As part of its ongoing strategy to provide fast Internet to every home in America, the FCC made an addendum to the Lifeline service that covers Internet access.
Following the change, users eligible for Lifeline can use it to help pay for either mobile or Internet service, or for a bundle package containing both. Not only will Lifeline help to cover the cost of the Internet service, but the FCC plans to work with ISPs to ensure that the Internet service provided to Lifeline users is up to a minimum performance level.
"Universal access to affordable communications is a bedrock principle on which the FCC has stood since its creation in 1934. For more than 30 years, the Lifeline program has been one important way the agency sought to achieve this worthy goal by helping low-income consumers afford phone service. Today, we take the next major step in fostering the FCC’s commitment to universal service by modernizing Lifeline to support broadband and refocusing the program to meet the 21st century’s communications challenges," said FCC Chairman Wheeler.
The Internet provided to Lifeline users must be capable of 10 Mbps download and 1 Mbps upload speeds, at least. The minimum data usage allowance for these home Internet services is currently set at 150 GB, but the FCC intends to work to extend that over time.
The FCC is setting minimum standards for mobile broadband services covered by Lifeline. They need to provide at least 500 MB of 3G data per month by December 1, 2016. This amount will grow steadily over the next few years to 1 GB by December 1, 2017, and then up to 2 GB per month toward the end of 2018.
The amount of talk time on these plans will grow similarly over that same time period, starting at 500 minute per month in December 1, 2016, to 750 minutes per month on December 1, 2017, and then finally up to 1,000 minutes by December 1, 2018. To help push industry adoption, the FCC plans to scale down Lifeline support for standalone voice plans over the next few years until it finally ends support on December 1, 2021.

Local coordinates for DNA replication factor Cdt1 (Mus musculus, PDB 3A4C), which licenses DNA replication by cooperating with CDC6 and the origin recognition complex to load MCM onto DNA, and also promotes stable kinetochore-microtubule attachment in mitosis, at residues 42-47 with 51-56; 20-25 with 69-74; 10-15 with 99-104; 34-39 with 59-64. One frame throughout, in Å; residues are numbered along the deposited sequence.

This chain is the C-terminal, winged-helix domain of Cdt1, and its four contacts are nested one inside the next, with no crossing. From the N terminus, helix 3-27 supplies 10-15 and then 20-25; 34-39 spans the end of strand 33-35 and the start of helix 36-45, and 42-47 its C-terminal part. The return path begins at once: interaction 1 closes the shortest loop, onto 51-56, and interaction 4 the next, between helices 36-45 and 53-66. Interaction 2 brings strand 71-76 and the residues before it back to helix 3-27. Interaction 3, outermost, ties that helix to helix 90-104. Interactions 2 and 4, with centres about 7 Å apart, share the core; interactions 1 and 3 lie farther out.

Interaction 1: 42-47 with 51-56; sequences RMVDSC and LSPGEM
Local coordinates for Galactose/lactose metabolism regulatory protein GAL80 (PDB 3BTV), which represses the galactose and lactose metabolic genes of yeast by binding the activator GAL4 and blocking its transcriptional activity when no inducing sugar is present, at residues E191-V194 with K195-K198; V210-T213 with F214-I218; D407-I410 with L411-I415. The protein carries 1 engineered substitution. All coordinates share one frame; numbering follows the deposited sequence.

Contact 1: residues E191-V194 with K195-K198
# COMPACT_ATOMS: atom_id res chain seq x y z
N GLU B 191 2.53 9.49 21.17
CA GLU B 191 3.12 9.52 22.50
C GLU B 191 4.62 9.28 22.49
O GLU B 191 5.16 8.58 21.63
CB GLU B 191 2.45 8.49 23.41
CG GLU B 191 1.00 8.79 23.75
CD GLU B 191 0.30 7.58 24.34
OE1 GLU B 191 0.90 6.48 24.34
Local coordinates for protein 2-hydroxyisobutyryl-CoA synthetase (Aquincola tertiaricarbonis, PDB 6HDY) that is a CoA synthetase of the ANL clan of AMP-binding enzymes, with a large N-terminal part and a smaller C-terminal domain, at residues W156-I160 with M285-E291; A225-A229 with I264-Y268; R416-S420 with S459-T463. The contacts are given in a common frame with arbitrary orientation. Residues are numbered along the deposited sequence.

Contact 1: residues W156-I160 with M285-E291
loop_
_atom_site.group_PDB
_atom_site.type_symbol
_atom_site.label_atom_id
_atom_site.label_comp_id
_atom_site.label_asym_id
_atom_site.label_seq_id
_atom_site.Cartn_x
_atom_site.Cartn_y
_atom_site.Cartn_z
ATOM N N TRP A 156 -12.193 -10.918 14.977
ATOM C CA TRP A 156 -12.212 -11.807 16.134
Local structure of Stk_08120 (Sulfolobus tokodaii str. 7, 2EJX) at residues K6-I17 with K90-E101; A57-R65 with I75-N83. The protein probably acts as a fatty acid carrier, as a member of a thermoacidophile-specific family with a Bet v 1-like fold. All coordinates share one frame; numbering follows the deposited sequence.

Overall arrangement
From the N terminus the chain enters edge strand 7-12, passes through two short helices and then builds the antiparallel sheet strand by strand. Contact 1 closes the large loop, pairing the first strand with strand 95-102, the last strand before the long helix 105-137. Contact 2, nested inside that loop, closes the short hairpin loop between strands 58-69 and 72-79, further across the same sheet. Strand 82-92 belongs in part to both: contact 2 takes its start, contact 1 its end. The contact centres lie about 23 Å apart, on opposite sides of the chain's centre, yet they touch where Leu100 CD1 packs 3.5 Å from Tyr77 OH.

"To minimize impact on ratepayers, the Order establishes, for the first time, a Lifeline budget mechanism. It sets budget of $2.25 billion, indexed to inflation. This is a ceiling sufficient to allow for increased participation generated by support for broadband service. The FCC’s Wireline Competition Bureau will be required to notify the Commission when spending reaches 90 percent of the budget and to prepare an analysis of the causes of spending growth, followed by full Commission action within 6 months. This mechanism will ensure that the Commission has the notice and comprehensive information it needs to determine the reasons for growth in the program and to promptly make any necessary changes to the program to keep in on sound financial footing," said Wheeler.
Although the changes made to Lifeline gives users more options for attaining Internet service, the FCC did not increase the current maximum $9.25 monthly household subsidy limit. This was necessary to keep the cost of the program from becoming a burden on tax payers. As a result, the financial aid from Lifeline will likely be sufficient to help with only a single service or bundle package.